Speaking of Netflix, how did that deal come about and what was your level of involvement with the series? What did you make of the high school aspect they’ve gone with?
As I mentioned before, turning Daybreak into a movie or TV show has been a long time coming – I’ve worked with director Brad Payton for many years as he’s optioned the project out. But to back up, Brad found the comic while he was browsing in a comic book shop in L.A. and called me that night to talk about it. It took me a moment to realize he was who he said he was, but after that, it was full steam ahead. Over the course of a couple of hours, we talked about Brad’s vision for Daybreak, what he liked about it and also what it would need to be adapted for film or TV. I really liked what he had to say, and felt his additions only enhanced the story I had created.
It wasn’t until early 2018 that I found out Netflix was turning it into a TV show – from there it moved quickly and was amazing to see the world I had created come to life. Originally, I thought I wanted to have a lot of input and control over the adaption of my book. However, after hearing what Brad and the team had to say, I became much more open to the collaboration. As a professor at SCAD I teach my students that cross-disciplinary collaboration is at the core of every great project. By collaborating, you have the opportunity to learn from the best minds in a variety of industries, ultimately making your project better. All of the men and women working on the project are insanely talented – the best thing I could do for the book was let them do what they do best. The end result was a group that had given their all to the project and you could really see it shine through in their work.
In terms of the high school aspect, it seemed fitting! I think it was Brad that made the comment, but everyone can relate to the feeling of being in high school, the feeling of being “so over” this world and wishing you lived in another one. The apocalypse is that “other world” and really allows for the playing field to be leveled so to speak, and for everyone to reinvent themselves.
Do you feel that your works Cave In, Climbing Out, Daybreak work as a sort of spiritual trilogy? The titles alone in sequential order seem like they tell a little story. How did your storytelling and art evolve through each?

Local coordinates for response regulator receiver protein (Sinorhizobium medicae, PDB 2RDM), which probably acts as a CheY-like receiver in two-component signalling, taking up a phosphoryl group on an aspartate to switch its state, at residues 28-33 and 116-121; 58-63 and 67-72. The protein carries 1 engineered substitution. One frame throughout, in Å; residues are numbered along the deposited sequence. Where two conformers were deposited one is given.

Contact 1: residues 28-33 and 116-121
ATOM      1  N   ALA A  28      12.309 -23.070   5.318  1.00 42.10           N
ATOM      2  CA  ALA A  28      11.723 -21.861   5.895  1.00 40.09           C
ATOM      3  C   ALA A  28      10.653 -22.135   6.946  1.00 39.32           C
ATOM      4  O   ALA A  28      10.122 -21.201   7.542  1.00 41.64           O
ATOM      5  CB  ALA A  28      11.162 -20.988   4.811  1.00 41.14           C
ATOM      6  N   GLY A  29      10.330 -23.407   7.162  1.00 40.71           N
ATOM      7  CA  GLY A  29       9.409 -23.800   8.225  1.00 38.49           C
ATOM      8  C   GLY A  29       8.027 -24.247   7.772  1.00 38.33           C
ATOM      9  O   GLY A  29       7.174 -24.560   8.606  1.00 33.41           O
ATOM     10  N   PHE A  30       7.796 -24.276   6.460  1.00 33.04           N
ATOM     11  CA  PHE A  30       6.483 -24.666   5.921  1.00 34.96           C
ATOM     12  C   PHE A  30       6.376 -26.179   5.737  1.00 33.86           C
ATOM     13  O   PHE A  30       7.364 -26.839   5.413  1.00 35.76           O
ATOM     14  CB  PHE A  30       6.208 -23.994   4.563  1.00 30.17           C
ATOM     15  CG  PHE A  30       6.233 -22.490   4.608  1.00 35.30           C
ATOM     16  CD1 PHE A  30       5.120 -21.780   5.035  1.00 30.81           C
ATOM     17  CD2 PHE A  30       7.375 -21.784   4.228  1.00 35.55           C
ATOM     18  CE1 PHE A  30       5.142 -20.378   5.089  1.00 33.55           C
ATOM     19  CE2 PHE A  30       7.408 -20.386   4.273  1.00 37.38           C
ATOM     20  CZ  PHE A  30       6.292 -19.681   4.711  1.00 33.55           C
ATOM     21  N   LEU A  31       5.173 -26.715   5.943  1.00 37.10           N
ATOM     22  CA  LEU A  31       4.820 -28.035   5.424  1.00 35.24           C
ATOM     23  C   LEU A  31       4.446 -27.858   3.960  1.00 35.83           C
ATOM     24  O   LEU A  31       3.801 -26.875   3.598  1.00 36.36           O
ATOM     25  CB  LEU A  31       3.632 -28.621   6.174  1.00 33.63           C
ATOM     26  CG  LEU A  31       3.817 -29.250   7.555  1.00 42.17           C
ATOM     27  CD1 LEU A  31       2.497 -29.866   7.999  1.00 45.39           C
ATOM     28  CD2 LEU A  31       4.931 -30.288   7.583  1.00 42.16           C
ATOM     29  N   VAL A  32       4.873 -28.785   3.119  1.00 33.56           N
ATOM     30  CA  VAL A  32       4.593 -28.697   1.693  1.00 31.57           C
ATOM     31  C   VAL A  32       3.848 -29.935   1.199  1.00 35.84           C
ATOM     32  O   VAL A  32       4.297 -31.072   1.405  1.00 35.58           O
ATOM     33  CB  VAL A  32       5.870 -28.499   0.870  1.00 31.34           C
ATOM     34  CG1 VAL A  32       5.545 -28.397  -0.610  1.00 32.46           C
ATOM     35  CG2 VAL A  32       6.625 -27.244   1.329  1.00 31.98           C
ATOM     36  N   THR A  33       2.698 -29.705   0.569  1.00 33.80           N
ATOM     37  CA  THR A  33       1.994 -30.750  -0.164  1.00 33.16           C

Yes – I do think that they are a part of a larger world. What that world is I’m still trying to figure out- so stay tuned! I think the art and storytelling have evolved over time, simply by the things that I’ve learned and seen throughout my time working in comics and teaching at SCAD.
How has teaching a sequential arts program changed or refined how you think about sequential arts/comics/graphic novels? It seems like the teaching of this art in an academic environment is still a relatively young endeavor. How do you go about developing coursework?
It’s interesting, because what I teach is directly related, but also juxtaposed, with what I would consider “real life” work. I teach traditional sequential storytelling and the core elements like drawing, cartooning, and the known ways of storytelling. Like any creative endeavor, you have to have the foundational elements in place to make the piece an effective piece of art. For sequential arts you need to have elements like the character development, the problem being solved, or story arch, and know how to drive the story forward to keep the audience turning the page. However, in my opinion, the best novels are the ones that break the rules and keep you guessing, so that’s what I try and do in my own work.
I teach my students the foundations and the parameters but want them to think of my classes as the “authority on how to break the rules” in order to create great stories. And while I give assignments that are asking students to make creative decisions, every assignment has a bit of a “wink” to it that allows for creativity.